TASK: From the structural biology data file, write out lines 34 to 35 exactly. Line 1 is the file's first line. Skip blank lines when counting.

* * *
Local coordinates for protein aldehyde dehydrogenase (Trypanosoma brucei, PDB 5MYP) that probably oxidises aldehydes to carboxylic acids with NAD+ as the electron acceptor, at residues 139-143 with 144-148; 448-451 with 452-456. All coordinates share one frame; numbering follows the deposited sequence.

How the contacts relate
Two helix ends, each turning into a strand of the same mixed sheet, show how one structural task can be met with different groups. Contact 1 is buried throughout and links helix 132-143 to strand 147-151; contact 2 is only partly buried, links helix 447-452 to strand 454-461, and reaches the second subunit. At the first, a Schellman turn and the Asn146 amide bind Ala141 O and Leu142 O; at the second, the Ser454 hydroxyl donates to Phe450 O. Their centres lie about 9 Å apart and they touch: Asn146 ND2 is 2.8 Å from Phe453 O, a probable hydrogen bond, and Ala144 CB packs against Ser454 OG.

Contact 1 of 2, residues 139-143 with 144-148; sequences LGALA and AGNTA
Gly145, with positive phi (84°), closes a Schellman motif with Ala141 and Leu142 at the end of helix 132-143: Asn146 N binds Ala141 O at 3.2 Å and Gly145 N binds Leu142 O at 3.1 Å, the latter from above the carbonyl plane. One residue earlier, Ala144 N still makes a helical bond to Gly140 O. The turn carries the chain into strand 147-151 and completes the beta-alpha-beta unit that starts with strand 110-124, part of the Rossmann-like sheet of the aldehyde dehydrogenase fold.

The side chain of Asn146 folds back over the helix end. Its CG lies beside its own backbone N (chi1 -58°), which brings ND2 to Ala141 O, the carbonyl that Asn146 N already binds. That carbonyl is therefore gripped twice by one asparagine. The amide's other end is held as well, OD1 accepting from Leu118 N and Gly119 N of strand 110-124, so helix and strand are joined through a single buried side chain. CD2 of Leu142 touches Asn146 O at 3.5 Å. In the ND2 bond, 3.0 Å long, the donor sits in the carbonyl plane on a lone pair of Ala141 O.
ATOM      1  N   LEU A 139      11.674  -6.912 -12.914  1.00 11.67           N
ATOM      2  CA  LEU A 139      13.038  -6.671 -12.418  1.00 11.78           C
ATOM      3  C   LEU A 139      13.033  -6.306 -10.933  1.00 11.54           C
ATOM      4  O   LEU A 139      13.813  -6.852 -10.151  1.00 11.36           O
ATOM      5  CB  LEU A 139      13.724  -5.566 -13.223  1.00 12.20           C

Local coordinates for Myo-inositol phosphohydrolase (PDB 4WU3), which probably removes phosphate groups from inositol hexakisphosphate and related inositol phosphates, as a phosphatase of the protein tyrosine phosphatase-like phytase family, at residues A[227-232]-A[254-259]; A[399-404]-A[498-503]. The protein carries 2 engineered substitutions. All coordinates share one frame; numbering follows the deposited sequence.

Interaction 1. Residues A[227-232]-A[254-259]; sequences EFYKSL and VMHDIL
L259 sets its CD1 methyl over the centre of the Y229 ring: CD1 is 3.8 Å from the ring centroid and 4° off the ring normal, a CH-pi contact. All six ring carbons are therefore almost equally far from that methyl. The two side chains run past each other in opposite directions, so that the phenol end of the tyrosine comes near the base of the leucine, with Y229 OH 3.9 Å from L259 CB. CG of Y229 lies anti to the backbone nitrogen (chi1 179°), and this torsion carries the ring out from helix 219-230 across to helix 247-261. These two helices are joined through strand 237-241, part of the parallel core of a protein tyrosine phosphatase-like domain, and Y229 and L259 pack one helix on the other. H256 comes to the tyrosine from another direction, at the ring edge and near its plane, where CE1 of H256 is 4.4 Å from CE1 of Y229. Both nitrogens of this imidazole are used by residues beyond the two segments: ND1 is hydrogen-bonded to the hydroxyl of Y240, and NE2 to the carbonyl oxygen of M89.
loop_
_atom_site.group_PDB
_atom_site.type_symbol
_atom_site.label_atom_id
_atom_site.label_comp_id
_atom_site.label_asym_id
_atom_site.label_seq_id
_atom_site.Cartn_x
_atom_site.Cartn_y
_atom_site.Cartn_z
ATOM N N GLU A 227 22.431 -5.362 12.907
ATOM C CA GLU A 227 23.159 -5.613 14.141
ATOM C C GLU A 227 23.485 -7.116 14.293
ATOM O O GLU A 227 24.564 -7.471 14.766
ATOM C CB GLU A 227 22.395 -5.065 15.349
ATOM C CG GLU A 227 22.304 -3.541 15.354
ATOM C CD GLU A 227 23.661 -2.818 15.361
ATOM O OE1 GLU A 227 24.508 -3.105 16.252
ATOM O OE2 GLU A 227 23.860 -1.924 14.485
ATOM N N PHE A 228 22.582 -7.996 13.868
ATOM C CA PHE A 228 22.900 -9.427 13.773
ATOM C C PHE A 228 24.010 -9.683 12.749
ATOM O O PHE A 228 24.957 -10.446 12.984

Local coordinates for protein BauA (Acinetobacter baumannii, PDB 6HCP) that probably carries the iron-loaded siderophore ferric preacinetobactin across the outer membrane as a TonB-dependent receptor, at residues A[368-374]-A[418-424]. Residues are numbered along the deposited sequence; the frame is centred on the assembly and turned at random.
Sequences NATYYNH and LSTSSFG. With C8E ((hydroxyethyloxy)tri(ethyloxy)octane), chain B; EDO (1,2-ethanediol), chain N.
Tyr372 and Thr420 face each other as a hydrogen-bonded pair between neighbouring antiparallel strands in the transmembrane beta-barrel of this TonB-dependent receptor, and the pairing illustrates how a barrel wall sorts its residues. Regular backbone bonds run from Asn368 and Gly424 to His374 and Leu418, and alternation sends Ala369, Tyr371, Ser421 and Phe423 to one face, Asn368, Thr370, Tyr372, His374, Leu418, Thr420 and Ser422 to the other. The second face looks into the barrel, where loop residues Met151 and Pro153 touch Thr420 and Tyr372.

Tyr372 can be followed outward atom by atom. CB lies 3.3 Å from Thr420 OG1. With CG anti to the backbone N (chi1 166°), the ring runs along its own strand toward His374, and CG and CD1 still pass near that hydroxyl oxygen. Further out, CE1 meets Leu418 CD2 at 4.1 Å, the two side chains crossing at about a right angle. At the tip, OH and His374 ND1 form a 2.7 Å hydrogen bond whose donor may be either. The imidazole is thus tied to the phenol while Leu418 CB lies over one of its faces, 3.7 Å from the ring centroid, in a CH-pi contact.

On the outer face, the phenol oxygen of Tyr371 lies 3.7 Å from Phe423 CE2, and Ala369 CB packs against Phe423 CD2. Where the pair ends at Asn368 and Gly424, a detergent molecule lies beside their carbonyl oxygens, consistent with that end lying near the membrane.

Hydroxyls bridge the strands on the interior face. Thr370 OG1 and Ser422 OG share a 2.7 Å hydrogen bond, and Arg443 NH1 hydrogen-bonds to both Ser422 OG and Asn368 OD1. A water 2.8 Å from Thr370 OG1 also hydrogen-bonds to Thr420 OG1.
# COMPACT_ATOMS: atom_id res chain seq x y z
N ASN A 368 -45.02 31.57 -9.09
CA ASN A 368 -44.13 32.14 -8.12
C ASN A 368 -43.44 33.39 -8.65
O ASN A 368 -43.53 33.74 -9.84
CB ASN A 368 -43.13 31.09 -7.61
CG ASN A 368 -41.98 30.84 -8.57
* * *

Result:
ATOM N N PHE A 228 22.582 -7.996 13.868
ATOM C CA PHE A 228 22.900 -9.427 13.773